What we were right about was that very few people actually live up there on the mountainside full time. Most units and homes were investment purchases. The man across the street was as far as we could see the only full-time occupant.
We’d seen other people at times and rarely did they say hello. The one exception was Dennis who lived on the floor below in the complex. He was down in the parkade doing the same thing as us, getting the vehicles out and deciding what the next move was.
The next hours were spent re-directing the water from our new friends: Harry and family across the street. Harry is from Norway and must have viking blood because he was stoic through it all. Even with the flash flood flowing into his house he, like Peter, calmly calculated every move before he made it. His wife and two children inside the house freaked out a little more. They seemed glad people were there to help.
People from houses down the street came over to aid the water re-direction. Their houses were dry and they wanted to help Harry. Harry in turn helped his neighbor who wasn’t home, unplugging his drain and continuing the barricade we made past his house, too.
At one point Harry said ‘I feel a little selfish not helping these other houses’. I told him what can you do when nobody is home, let’s just focus on keeping you guys dry.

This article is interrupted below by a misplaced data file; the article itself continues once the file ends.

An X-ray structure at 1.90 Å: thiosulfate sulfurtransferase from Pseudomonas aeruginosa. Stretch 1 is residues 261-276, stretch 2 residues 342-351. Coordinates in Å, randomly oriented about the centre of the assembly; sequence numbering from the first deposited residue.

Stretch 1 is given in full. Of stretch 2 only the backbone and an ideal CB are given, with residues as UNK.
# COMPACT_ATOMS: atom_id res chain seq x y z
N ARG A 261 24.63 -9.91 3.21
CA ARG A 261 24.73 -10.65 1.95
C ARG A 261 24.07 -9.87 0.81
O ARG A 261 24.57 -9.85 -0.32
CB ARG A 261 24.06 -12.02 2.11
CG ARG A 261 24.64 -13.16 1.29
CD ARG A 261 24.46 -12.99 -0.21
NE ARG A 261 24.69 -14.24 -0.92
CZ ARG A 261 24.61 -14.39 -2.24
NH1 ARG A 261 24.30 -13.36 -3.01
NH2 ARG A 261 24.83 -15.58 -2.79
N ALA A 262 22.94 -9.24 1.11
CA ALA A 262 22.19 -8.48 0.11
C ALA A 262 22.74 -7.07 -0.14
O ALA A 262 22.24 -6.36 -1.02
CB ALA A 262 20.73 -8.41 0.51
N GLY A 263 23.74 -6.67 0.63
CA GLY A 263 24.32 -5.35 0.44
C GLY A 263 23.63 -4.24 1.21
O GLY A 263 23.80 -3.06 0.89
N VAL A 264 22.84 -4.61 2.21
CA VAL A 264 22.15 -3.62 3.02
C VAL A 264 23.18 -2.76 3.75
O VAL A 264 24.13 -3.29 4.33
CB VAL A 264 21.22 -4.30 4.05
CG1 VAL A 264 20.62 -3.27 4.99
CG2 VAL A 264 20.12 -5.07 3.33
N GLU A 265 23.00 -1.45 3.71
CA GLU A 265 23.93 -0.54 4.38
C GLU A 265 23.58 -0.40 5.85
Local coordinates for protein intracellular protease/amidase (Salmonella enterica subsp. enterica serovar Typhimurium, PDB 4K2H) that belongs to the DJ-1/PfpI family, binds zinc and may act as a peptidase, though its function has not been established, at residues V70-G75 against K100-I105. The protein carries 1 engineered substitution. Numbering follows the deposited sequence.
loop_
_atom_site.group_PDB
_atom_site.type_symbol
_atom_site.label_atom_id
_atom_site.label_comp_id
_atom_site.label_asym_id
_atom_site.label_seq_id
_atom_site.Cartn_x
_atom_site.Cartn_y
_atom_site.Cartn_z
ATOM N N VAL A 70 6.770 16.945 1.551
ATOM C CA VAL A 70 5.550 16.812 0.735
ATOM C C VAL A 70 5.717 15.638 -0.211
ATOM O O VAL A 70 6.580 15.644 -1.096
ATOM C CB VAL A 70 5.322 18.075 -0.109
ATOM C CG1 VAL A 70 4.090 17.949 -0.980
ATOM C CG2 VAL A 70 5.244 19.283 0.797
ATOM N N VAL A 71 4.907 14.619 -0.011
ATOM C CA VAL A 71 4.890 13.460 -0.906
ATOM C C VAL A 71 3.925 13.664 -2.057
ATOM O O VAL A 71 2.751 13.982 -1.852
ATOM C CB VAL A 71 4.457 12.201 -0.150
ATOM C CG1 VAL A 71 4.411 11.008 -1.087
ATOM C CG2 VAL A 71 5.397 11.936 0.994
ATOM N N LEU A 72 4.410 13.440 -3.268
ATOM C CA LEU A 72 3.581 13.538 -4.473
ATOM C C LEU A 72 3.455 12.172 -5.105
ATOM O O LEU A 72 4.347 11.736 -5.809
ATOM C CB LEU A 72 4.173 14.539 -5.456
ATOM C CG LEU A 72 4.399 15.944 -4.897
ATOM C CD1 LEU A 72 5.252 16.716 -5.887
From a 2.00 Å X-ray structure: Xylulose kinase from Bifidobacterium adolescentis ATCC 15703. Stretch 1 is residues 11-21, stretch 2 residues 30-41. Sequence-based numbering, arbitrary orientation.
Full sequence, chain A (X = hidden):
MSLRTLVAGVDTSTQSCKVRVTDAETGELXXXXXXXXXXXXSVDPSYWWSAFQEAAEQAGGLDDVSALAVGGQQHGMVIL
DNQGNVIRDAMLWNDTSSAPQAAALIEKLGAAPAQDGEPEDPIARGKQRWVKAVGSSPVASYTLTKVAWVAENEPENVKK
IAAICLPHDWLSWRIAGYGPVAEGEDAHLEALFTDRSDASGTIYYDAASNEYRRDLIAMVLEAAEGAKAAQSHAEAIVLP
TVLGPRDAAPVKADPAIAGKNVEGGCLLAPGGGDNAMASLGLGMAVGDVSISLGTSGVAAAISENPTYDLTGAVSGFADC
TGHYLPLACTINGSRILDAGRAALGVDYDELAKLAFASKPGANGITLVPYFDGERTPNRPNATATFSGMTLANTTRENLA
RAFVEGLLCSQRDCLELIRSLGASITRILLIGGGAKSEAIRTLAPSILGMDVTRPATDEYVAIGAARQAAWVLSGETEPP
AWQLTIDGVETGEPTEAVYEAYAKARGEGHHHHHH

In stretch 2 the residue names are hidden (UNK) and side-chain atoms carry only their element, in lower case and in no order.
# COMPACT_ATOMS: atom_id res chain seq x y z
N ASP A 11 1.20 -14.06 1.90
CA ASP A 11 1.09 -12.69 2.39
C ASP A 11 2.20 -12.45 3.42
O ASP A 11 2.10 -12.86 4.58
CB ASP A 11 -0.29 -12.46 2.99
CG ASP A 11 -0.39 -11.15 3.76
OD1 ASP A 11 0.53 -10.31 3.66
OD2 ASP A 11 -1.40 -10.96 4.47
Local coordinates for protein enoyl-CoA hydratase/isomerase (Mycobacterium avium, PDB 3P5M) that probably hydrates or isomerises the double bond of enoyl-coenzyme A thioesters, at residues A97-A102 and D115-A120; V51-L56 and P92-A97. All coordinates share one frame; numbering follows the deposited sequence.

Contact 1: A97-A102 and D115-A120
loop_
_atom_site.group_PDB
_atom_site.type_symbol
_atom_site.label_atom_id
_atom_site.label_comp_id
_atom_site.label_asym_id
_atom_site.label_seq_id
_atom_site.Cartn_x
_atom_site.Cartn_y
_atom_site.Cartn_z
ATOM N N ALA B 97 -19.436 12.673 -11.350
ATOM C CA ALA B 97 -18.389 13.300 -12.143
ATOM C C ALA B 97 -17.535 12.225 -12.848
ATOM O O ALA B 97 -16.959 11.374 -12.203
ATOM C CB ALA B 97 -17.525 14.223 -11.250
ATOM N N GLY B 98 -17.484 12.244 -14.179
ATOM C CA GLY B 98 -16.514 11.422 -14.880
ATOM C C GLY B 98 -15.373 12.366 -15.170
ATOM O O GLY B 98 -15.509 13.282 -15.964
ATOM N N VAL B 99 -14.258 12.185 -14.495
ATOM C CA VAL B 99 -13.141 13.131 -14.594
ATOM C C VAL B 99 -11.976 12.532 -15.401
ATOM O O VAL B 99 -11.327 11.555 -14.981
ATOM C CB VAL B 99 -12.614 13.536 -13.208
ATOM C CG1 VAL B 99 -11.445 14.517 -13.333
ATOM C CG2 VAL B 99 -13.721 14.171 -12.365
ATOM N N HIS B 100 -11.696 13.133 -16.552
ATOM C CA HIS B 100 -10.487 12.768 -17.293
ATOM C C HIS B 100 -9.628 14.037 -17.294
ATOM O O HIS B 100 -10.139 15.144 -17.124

Someone had pulled out the base boards from the entrance to the twin condo complex beside ours. The one where the elevator shaft had filled so high with water it blew the elevator door out. The same unit that took the brunt of the flash flood, with floor units filled with boulders and debris, the wild creek flowing right through the windows into the living room and out the windows on the other side.
elevator door blow out (Peter said after this ‘was I really smiling in that photo?!?’)
The floor boards were placed along the curb and cedar mulch was packed in behind to create a seal. Behind the mulch rocks from the flash flood raging through the neighborhood, wood dragged down from who knows how high up the mountain and some landscaping boulders were stacked to reinforce the temporary dyke.
As fast as the water attacked Harry’s house it receded. Relief filled everyone while the water continued to fill the condo complexes across the road. Our temporary mountain home.
Already three hours had passed since leaving the 5th floor. Peter and I both started to shiver when the working stopped. Rain hammered down and it felt like we were in the Pacific Northwest instead of the Canadian Rockies. We decided to check the back of the complex because the silt laden water raging along the west of the complexes appeared to be picking up steam to the right.
What we found behind was shocking. The flash flood was not only still going strong, it was gaining force. It had rerouted more and was filling up the back side of the units, pouring into now the 3rd floor proper. The rock retaining wall built for looks and function we were sure was not built for the force of water beating away at it. The rock wall was beginning to be a ledge for the waterfall that was just beginning on the far end.
It was clear that if a backhoe didn’t come soon, not only were the buildings going to be destroyed, the entire street would indeed wash out. Only problem was there were parts of Canmore fairing far worse than us.